|< Day Day Up >|| |
In addition to getting input from the user, you often will want to perform some basic arithmetic operations. This is a place where scripts can be particularly useful. If you have some calculations you need to perform on a regular basis, you can use a script to automate that task. The generic syntax used is this:
expr operator1 math-operator op2
For example, you can add two numbers by typing in
expr 20 +2
The math you can do in a Linux shell script is very limited. Essentially you can do very simple arithmetic operations on two operators. One or both of the operators can be a variable, so you could write a script that asks the user for two numbers and adds or subtracts them. For more advanced math you will need a more advanced scripting language, and that is beyond the scope of this book. However, let’s take a moment to look at a script that does use the limited math capabilities available. Type the following into the text editor of your choice and save it as scriptseven.sh:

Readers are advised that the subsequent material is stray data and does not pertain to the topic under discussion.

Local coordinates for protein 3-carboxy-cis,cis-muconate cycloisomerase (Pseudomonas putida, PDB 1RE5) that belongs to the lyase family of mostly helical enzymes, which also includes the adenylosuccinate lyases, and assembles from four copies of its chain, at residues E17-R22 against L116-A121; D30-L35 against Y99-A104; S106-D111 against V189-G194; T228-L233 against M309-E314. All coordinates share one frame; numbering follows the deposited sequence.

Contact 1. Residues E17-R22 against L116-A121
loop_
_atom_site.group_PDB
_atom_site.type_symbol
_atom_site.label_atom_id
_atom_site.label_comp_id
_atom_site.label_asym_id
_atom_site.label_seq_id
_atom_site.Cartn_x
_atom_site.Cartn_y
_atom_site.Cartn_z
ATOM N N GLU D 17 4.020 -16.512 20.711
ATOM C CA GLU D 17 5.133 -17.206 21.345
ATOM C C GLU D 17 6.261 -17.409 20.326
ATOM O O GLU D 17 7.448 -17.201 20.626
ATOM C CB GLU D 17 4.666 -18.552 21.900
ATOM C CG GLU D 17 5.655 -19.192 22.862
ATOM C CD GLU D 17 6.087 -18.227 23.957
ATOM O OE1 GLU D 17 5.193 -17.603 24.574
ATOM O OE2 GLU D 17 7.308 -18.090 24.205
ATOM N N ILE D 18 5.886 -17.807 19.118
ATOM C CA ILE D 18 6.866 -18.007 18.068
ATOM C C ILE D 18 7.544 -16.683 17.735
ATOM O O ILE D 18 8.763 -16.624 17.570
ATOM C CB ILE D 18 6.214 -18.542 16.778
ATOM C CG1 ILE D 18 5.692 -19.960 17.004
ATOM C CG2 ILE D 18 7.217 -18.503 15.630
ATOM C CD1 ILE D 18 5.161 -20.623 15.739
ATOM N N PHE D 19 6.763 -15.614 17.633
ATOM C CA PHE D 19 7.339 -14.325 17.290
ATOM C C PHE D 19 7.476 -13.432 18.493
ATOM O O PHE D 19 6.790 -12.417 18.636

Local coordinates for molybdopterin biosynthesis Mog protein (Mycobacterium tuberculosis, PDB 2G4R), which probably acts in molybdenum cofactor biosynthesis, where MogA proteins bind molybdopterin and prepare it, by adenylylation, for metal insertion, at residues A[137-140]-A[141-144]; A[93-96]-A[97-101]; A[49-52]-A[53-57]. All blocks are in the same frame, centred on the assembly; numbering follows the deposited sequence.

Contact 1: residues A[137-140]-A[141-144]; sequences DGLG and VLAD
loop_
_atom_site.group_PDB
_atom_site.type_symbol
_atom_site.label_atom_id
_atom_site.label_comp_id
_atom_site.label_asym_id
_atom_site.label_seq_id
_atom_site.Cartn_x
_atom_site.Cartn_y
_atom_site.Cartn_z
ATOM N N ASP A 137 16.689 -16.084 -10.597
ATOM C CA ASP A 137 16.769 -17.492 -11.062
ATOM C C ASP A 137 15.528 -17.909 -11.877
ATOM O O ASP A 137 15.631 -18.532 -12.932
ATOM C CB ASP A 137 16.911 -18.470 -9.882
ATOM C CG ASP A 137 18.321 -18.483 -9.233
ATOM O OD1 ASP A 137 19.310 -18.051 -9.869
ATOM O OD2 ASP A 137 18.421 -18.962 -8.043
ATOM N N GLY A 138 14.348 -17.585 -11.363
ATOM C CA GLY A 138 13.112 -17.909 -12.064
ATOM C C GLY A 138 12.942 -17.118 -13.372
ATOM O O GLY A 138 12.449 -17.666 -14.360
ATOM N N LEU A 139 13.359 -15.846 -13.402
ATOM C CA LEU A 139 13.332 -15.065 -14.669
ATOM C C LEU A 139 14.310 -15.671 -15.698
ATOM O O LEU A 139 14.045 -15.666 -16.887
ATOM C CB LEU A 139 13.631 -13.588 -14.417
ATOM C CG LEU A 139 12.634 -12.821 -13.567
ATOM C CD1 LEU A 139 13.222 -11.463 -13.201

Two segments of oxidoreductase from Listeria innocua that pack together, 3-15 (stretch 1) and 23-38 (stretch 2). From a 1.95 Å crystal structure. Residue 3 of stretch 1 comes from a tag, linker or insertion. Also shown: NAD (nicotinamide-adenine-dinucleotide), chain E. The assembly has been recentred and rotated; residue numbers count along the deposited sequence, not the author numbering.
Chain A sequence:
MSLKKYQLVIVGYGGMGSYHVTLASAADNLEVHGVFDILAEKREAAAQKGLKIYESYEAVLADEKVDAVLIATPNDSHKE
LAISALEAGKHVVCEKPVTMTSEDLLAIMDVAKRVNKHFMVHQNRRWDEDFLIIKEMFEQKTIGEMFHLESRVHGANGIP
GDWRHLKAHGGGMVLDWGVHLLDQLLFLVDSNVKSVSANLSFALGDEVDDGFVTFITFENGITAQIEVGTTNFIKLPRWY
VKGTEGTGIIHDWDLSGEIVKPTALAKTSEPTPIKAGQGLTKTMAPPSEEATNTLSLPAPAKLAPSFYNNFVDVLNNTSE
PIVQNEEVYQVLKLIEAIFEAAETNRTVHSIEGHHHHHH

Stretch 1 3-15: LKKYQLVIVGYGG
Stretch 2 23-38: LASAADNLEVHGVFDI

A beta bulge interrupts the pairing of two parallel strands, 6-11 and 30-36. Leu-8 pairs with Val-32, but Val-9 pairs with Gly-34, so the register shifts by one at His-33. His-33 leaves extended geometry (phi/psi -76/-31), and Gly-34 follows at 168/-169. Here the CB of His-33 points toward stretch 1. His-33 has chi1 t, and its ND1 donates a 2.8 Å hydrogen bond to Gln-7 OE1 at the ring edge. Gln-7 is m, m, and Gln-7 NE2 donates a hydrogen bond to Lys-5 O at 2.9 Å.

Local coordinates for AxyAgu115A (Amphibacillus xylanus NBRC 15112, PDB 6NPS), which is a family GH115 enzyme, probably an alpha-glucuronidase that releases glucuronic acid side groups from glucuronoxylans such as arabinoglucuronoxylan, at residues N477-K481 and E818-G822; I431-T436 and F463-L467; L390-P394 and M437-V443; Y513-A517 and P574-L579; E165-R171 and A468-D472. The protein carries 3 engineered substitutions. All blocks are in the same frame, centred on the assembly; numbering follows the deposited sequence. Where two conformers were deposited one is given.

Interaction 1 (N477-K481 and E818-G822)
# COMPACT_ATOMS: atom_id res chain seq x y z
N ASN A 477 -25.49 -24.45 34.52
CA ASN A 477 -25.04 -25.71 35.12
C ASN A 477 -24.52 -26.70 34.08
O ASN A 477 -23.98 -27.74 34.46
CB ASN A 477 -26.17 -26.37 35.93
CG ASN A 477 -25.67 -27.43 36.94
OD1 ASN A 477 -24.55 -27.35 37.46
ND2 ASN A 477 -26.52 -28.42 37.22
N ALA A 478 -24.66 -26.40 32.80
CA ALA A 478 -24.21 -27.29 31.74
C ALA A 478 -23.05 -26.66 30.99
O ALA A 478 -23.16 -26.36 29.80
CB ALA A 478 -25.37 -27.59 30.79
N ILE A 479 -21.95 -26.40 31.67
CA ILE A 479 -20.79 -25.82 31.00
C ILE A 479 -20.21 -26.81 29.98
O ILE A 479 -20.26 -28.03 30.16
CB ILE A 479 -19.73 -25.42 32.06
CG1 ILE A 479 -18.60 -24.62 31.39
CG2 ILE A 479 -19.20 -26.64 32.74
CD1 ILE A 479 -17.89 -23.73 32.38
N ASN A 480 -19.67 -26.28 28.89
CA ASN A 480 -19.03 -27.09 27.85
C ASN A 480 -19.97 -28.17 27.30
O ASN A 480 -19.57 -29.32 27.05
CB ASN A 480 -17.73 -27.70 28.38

#!/bin/bash numone=0 numtwo=0 echo Please enter the first number read numone echo Please enter the second number read numtwo echo $numone added to $numtwo is `expr $numone + $numtwo` exit 0
When you run this script, you should see something much like what is displayed in Figure 20.12.
Figure 20.12: Basic script math.
Admittedly this is not particularly advanced math or even very interesting! But it does illustrate the very basic arithmetic capabilities of a Linux shell script. You may have noticed what appear to be single quotes on each side of the expr $numone + $numtwo statement. These are not actually single quotes, they are backquotes. On most keyboards, to the left of the number one key, you will see a key that has a ~ and a ` mark. The first is called a tilde, and the second is the backquote. It is imperative that you use the backquote rather than the single quote that is to the right of your colon/semicolon key.
|< Day Day Up >|| |